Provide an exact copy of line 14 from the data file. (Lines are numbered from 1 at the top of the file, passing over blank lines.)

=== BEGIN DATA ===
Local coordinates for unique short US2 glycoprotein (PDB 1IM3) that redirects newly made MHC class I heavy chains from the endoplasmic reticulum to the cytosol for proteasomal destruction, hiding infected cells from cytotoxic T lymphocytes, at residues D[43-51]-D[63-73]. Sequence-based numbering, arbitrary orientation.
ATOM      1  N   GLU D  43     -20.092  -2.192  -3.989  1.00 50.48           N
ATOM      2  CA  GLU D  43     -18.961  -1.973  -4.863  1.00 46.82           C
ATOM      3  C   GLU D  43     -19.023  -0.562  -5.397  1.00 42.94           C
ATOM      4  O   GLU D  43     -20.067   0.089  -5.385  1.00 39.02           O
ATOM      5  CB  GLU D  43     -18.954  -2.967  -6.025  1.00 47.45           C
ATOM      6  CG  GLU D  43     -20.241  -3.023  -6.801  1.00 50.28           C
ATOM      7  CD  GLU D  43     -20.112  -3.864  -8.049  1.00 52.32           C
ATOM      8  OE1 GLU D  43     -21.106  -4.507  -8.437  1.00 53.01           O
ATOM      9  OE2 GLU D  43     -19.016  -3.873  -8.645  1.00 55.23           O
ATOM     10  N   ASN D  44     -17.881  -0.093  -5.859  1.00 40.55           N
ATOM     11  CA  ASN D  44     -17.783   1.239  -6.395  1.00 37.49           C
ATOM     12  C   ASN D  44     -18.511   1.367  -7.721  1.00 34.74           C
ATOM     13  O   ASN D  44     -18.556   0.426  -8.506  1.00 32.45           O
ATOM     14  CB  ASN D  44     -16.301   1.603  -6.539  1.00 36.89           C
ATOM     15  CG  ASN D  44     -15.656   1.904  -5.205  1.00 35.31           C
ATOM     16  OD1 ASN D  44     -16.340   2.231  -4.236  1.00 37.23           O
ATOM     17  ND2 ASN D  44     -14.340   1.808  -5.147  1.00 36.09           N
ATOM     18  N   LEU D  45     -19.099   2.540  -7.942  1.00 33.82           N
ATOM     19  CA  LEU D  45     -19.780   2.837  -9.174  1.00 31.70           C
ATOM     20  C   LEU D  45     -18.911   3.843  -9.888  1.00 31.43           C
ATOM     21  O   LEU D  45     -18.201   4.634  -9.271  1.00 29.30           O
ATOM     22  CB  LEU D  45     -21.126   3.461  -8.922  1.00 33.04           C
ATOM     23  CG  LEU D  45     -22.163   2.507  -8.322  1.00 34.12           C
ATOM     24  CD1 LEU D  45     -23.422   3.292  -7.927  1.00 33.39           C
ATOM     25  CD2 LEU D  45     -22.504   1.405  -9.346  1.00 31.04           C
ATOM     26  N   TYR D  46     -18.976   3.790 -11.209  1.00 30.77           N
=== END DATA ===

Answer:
ATOM     13  O   ASN D  44     -18.556   0.426  -8.506  1.00 32.45           O